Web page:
A Better State of the Union: Shift From Austerity to Jobs
We need to transition away from a fossil-fueled, speculative, exploitative, and militarized economy that serves the needs of Wall Street, Walmart, and Lockheed Martin instead of the American people.
A letter from John Cavanagh, Director of the Institute for Policy Studies, and Joy Zarembka, Associate Director of the Institute for Policy Studies:
We’re optimistic that President Obama will use his State of the Union address tonight to shift the national debate from austerity to jobs.
But what’s critical is to promote not just any jobs but "transition" jobs. We need to transition away from a fossil-fueled, speculative, exploitative, and militarized economy that serves the needs of Wall Street, Walmart, and Lockheed Martin instead of the American people.
We need new jobs that empower people to build a vibrant, caring, green Main Street economy. We need dignified jobs to care for our elders. We need recycling and composting jobs that will slow the growth of unsustainable landfills.
Conservatives will say we're broke and can't afford jobs programs. Together, we must remind Americans that there would be abundant resources to invest in pressing needs if we ensure that the wealthy, corporations, Wall Street, and polluters pay their fair share of taxes and if we cut fossil fuel subsidies and wasteful military spending.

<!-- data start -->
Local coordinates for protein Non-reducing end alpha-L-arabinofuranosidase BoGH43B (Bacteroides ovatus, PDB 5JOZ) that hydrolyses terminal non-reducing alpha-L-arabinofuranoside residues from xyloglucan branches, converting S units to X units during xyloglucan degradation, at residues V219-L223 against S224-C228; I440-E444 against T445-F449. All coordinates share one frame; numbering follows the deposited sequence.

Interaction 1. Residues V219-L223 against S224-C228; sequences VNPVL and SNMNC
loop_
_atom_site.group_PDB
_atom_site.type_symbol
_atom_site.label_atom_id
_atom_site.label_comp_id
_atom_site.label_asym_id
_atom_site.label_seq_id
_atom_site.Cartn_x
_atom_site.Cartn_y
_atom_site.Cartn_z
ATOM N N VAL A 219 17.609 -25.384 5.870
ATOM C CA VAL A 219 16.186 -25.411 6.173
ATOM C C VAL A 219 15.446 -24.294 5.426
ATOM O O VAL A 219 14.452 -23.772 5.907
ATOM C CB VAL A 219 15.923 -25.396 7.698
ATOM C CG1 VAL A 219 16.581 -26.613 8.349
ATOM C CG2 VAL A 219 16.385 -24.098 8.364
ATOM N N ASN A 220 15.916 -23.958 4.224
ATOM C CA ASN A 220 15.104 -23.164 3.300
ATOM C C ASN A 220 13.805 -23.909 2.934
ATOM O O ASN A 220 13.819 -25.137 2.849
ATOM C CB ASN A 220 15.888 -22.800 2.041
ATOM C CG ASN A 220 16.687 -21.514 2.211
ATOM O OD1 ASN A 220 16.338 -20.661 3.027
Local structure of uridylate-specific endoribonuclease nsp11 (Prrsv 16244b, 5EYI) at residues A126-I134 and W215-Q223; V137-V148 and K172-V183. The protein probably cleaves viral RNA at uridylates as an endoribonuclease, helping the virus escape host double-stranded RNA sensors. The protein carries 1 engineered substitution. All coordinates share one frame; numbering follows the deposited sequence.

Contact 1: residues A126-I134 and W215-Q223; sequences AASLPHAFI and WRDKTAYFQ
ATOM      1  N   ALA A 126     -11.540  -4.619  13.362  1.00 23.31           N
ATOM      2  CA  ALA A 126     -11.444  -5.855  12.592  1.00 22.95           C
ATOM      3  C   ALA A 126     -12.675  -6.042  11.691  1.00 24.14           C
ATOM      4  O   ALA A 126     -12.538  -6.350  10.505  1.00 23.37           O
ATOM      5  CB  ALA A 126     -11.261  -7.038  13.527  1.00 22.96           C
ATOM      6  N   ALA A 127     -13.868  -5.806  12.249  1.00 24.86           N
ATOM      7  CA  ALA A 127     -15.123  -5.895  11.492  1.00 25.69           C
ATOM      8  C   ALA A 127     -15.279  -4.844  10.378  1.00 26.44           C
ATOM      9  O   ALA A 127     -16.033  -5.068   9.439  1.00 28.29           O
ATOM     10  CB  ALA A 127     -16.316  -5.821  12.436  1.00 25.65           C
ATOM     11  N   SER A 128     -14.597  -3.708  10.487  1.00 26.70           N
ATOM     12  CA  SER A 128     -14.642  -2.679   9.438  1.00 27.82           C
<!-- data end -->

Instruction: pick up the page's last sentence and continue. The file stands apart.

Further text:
At IPS, we’re also hopeful that Obama will use his speech to push Congress to pass strong immigration reform, real gun control, and the overdue renewal of a strengthened Violence Against Women's Act.
At the same time, we cannot let him use Congress as an excuse for inaction. There are many key steps the administration can take without Congress. It can end drone attacks, shutter coal plants, reduce greenhouse gas emissions, reject the Keystone XL pipeline, ensure basic labor rights for domestic workers, and pardon prisoners who were unjustly sentenced. With creative and forceful public pressure, we can win all of this in 2013.
IPS will provide the facts, figures, analysis, and links to movements that can create the pressure for change. With your support, IPS can continue this crucial work.
John Cavanagh, Director
Joy Zarembka, Associate Director
Institute for Policy Studies
IPS Associate Director